During group processing, where the 7 steps are applied therapeutically, three members shared a traumatic experience. Although specifics varied, each person touched upon the subject of family betrayal and loss. Group members actively listened and empathized with each person, giving them positive reinforcement. Group members were encouraged to ask open ended questions to help each sharer delve a little bit deeper into their current feelings and make meaning from their trauma. Meaningful connections were discovered between the three members, specifically the lessons gained from the traumatic experience of embracing and acting on their giving and receiving of love from family. Group members offered different sources of literature to help others continue to process and making meaning of their traumas. As for ecological sustainability, group members shared a variety of ways: recycling, composting, star gazing, watching sunsets and sunrises. The process was facilitated by two participants who will be graduating in June as Meaningfulworld Ambassadors.
The 7-Step Healing Model is a Biopsychosocial & Eco-Spiritual Healing Model. The steps are (1) Assess Levels of Distress, Disagreement, or Conflict, (2) Encourage Expression of Feelings (3) Provide Empathy and Validation (4) Encourage Discovery and Expression of Meaning (5) Provide Information (6) Instill Eco-Centered Caring and (7) Demonstrate Body Breathing and Movement Centered Healing. Further details are provided on the website www.Meaningfulworld.com.
Chakra yoga balancing exercises were practiced at the close of the group processing, allowing group members to release body tension and gain balance with their inner and most authentic self. The training program concluded with a ceremonial Heart-to-Heart-Circle of Gratitude and Ubuntu Circle.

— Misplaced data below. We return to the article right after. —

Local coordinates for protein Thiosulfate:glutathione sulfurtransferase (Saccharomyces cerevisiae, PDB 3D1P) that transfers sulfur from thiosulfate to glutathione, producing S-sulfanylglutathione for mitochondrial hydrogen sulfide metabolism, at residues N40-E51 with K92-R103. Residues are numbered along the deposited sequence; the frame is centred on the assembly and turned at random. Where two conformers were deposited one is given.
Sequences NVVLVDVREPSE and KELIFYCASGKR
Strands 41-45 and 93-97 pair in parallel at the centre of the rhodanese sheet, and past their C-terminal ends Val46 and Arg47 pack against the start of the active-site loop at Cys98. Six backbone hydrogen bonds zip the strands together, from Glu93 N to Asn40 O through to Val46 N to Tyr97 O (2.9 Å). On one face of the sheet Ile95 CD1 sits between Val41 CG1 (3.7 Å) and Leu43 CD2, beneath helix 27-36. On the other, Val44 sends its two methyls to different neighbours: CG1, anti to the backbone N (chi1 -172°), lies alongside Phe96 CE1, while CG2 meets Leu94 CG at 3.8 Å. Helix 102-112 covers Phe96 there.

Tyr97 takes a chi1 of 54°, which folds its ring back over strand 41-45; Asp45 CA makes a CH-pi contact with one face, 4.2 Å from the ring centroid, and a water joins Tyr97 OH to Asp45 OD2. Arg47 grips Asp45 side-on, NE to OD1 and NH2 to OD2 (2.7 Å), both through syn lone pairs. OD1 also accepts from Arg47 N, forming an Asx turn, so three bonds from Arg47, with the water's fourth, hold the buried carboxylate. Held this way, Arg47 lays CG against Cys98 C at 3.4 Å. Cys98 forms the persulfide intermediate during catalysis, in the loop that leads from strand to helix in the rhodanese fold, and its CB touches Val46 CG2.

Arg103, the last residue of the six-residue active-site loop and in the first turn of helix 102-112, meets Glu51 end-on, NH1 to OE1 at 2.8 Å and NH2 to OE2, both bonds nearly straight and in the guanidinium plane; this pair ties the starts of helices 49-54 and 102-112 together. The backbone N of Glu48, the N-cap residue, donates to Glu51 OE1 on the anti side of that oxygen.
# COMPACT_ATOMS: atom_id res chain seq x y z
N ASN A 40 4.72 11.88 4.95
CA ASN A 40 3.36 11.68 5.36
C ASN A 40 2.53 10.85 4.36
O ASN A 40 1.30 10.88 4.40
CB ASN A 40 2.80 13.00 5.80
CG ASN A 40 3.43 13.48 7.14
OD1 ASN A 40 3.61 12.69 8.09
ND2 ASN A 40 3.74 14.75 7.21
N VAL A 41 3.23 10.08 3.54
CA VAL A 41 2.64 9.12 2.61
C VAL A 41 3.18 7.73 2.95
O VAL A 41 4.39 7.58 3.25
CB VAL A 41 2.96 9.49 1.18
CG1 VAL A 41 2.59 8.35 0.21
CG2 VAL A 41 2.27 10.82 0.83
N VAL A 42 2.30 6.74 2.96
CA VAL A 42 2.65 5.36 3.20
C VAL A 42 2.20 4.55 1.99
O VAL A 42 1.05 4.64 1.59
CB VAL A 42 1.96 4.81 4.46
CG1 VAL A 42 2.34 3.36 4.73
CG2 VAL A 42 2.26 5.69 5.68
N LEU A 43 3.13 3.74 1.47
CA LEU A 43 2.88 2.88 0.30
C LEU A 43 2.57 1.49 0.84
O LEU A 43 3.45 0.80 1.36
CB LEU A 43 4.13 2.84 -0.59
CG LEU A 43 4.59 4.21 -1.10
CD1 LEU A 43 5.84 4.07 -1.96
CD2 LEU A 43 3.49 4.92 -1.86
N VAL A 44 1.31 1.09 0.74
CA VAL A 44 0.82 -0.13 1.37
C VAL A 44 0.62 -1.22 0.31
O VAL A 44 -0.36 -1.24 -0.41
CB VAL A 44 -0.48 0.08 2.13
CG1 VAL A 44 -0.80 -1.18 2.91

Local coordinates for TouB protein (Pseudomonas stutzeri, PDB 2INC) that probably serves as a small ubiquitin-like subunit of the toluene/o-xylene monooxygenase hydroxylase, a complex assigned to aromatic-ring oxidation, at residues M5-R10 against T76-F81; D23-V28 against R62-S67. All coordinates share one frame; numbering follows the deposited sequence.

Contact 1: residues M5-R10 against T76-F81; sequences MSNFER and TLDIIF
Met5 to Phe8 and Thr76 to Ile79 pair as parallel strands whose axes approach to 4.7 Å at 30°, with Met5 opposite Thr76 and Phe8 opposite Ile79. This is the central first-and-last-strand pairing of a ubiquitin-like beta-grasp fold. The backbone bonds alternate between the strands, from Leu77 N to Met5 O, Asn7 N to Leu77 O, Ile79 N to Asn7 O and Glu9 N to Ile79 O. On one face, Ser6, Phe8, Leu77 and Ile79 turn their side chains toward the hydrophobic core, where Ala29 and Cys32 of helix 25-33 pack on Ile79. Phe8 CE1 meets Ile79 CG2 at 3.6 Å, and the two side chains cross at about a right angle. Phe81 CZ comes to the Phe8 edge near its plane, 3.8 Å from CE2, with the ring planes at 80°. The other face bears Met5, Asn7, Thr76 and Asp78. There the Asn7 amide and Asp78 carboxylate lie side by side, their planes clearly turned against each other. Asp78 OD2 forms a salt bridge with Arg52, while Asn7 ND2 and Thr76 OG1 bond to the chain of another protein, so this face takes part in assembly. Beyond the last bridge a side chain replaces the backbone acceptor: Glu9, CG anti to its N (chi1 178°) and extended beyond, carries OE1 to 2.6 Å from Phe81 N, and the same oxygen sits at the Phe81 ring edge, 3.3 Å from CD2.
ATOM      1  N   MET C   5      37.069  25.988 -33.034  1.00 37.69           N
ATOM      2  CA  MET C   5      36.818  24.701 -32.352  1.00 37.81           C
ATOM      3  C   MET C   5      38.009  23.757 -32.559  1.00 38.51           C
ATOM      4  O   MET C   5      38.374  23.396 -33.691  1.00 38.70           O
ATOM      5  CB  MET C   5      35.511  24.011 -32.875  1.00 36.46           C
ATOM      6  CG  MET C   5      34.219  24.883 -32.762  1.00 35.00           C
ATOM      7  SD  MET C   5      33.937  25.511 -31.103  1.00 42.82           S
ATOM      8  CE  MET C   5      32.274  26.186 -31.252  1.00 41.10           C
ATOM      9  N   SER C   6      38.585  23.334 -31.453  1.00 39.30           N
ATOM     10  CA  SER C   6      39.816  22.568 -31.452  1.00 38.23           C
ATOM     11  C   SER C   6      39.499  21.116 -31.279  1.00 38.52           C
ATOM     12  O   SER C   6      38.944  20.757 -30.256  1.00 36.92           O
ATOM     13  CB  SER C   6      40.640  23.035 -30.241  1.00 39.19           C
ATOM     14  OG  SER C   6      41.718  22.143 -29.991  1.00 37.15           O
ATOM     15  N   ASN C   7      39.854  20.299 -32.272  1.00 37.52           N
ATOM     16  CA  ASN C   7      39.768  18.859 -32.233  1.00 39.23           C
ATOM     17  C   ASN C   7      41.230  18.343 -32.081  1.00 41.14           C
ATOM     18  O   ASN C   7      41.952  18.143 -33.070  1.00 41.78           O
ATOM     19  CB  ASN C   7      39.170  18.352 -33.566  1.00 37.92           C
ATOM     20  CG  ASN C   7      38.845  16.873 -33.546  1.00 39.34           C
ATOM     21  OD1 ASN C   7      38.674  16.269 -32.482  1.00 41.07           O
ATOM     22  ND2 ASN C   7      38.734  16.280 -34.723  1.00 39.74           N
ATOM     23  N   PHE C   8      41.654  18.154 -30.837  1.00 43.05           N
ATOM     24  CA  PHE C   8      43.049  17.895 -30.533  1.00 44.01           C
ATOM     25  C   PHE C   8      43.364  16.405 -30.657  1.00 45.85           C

This program was organized and sponsored by Association for Trauma Outreach & Prevention (ATOP) Meaningfulworld, which has reached out to over 45 nations since 1990, throughout 45 disasters, to conduct workshops on healing, resilience, and peace building. Uplifting individuals and communities through the 7-Step Integrative Healing Model (Kalayjian, 2002, Kalayjian & Eugene 2010), trauma and suffering are transformed into new meaning–the birth place of empowerment. This innovative model incorporates many theories including: psychodynamic, interpersonal, (Sullivan, 1953), existential and humanistic (Frankl, 1962), Electromagnetic Field Balancing (EMF, Dubro & Lapierre, 2002), Forgiveness (Kalayjian & Paloutzian, 2010), Learning Theory, flower essences, essential oils, Physical Release Techniques (van der Kolk, 1987), chakra balancing, prayers and meditation.

These programs will continue to take place monthly, on the last Saturday of each month till May, with the graduation as Meaningfulworld Ambassadors taking place at the United Nations on June 2014. Our next program will be held on April 26. For those interested, kindly contact Alanna Miyajima, Educational Coordinator at EdCoordinator@Meaningfulworld.com, or visit our website at www.Meaningfulworld.com

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Good intentions are no longer enough. I wanted to support humanity in my own way. Meaningful World was a natural
way for me to help the victims of tsunami.
So many systems have failed us and as we transition from failed models, attitudes and behaviors that are polarizing,
destructive and failing all around us I could not just sit back, be overwhelmed and do nothing… I am doing something
with Meaningful World.
Meaningful World cultivates well-being, relatedness, a deep awareness and understanding how to elevate some of the